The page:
C-reactive protein (CRP) is a substance known as a biomarker that is produced by the liver in response to inflammation in the body. CRP levels are considered high if they exceed 10 milligrams per liter (mg / L).
These results could indicate a variety of inflammatory conditions, from infections to arthritis. But an elevated CRP is also cause for concern because it has been linked to an increased risk of heart disease, including a heart attack.
Healthcare professionals don't often perform PCR tests like others. Most experts advise against this, including the US Preventive Services Task Force.
Your CPR level may be monitored if your healthcare provider thinks you may have an infection or other condition that is causing inflammation . And if you don't have obvious symptoms, high CRP levels can take you by surprise.
Read on to learn more about the causes of high CRP levels, what your results can tell you, and what you can do to lower your levels.
What do elevated CRP levels mean?
When CRP levels remain elevated for a long time, this may indicate the presence of chronic inflammation of the blood vessels.
This type of mild inflammation promotes the deposit of fat and other substances on the walls of the arteries, a condition called atherosclerosis .
This is true even for people with elevated CRP levels who do not show clear signs of active inflammation.
It is now well known that inflammation is an important factor in the development of atherosclerosis. An increase in CRP is also closely associated with an increased risk of coronary artery disease.
What is not known is whether CRP actually contributes directly to CAD.
Elimination of risk factors.
At this time, little is known about whether it is useful to take measures specifically aimed at reducing CRP levels.
Likewise, it is not clear whether treatment specifically aimed at reducing CRP levels can reduce the risk of cardiovascular disease.
Also, knowing that your CRP levels are elevated should motivate you to take every opportunity to reduce your risk of heart disease.
Elevated CRP levels are almost always associated with other risk factors for heart disease , including:
- Of smoking
- Sedentary lifestyle
- High cholesterol
- High blood pressure
- Metabolic syndrome (a combination of high blood pressure, high blood sugar, abnormal lipids, and excess belly fat)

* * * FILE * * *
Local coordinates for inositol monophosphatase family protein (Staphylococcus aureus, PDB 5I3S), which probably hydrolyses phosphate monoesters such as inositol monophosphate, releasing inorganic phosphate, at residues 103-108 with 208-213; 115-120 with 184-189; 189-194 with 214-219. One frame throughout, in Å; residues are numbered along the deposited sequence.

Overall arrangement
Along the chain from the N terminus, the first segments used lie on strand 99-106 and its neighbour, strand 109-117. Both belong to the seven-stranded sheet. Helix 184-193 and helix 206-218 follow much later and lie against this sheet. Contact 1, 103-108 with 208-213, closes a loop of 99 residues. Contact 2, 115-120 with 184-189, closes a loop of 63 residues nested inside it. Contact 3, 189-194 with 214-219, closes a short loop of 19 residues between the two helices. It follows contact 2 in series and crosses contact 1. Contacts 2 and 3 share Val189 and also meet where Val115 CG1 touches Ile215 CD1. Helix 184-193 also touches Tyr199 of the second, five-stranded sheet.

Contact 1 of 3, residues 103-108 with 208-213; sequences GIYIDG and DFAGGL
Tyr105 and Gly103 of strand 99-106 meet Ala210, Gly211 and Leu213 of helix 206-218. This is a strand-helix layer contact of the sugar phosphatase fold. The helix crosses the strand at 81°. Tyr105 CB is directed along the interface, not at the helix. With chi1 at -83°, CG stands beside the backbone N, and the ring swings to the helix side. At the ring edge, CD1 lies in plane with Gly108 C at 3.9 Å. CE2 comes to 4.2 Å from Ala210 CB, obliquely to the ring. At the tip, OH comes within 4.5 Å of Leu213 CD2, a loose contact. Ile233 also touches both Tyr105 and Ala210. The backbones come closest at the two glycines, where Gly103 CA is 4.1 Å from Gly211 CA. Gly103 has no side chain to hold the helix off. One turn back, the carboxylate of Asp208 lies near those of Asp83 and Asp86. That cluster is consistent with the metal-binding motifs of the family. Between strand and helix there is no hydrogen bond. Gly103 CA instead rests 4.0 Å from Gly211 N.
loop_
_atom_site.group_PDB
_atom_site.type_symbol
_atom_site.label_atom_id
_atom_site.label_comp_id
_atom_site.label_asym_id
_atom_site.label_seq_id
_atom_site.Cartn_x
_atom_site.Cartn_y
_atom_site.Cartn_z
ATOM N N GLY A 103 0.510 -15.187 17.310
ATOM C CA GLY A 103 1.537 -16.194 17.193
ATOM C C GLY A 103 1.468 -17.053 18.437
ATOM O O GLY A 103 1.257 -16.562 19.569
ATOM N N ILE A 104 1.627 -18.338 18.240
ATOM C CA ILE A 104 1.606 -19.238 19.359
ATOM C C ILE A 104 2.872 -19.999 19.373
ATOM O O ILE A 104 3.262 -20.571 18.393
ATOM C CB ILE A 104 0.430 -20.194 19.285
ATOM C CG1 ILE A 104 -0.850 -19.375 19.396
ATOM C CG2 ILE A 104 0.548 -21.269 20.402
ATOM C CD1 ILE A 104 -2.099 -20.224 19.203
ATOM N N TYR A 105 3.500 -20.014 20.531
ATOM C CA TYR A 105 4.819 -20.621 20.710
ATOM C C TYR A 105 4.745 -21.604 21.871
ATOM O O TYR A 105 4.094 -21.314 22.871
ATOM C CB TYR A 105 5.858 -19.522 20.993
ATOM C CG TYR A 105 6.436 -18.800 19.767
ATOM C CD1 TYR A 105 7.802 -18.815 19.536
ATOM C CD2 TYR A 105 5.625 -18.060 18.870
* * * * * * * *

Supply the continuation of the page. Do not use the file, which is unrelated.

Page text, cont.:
Talk to your healthcare provider about heart disease risk factors and what you can do to address them and your CRP levels.
This can include changing habits, trying to lose weight, and / or taking medicine.
Elevated CRP is associated with an increased risk of heart disease. While it's unclear how much reducing CRP can help, elevated levels are a sign that you likely have other risk factors that need to be addressed with aggressive measures.
Decrease in CRP levels.
While it is not yet clear how important it is to reduce elevated CRP, experts have identified several ways to do it.
Changes in lifestyle
You don't necessarily need medications to lower your CRP levels. Steps to improve your lifestyle can also help.
Ways to lower your CRP levels without medication include:
- Increase the amount of aerobic exercise (eg, running, brisk walking, biking)
- Give up smoking
- Slim down
- Eat a healthy diet
Several of these strategies can also reduce certain risk factors for heart disease, such as obesity and high blood pressure.
Statins are drugs that lower cholesterol levels. Studies have shown that they can reduce CRP levels by 13-50%.
They can also significantly reduce the risk of heart attack and stroke, even in healthy patients with high CRP levels.
Statins that lower CRP levels and associated heart risks include:
- Crestor (rosuvastatin)
- Lipitor (atorvastatin)
- Mevacor (lovastatin)
- Pravachol (pravastatin)
- Zokor (simvastatin)
If you have high CRP levels, especially if you have one or more additional risk factors for cardiovascular disease, you should talk to your doctor about using statins.
Does Aspirin Help?
Aspirin does not specifically lower CRP levels. However, daily aspirin therapy can be used as a preventive measure for heart attack and stroke.
This may be recommended for some people with elevated CRP levels, who are at increased risk for heart disease, or who have already experienced one of these effects.
Those with elevated CRP levels may benefit more from aspirin therapy than those with normal CRP levels.
Aspirin therapy is not for everyone. Always talk to your doctor before taking this medicine.
You can lower your CRP levels by living a healthy lifestyle and taking statins as needed. These strategies can help reduce CRP levels and potentially reduce the risk of cardiovascular disease.
Elevated CRP levels indicate inflammation in the body.
Inflammation can be not only an indicator of problems like infections or arthritis, but also a contributing factor to heart problems like hardening of the arteries.
It is unknown whether CRP increases the risk of cardiovascular disease. It can simply reflect vascular damage and inflammation caused by other risk factors.
However, elevated CRP levels should be taken seriously as they are linked to conditions that affect the health of your heart and blood flow to the rest of your body.
Get the word of drug information
If you have elevated CRP levels, you should take this as an important sign that it is time to get serious about reducing all heart risk factors through exercise, quitting smoking, losing weight, dieting, and controlling blood pressure.
It can be difficult, but necessary. Seek the help of your doctor and other health professionals, such as a registered dietitian.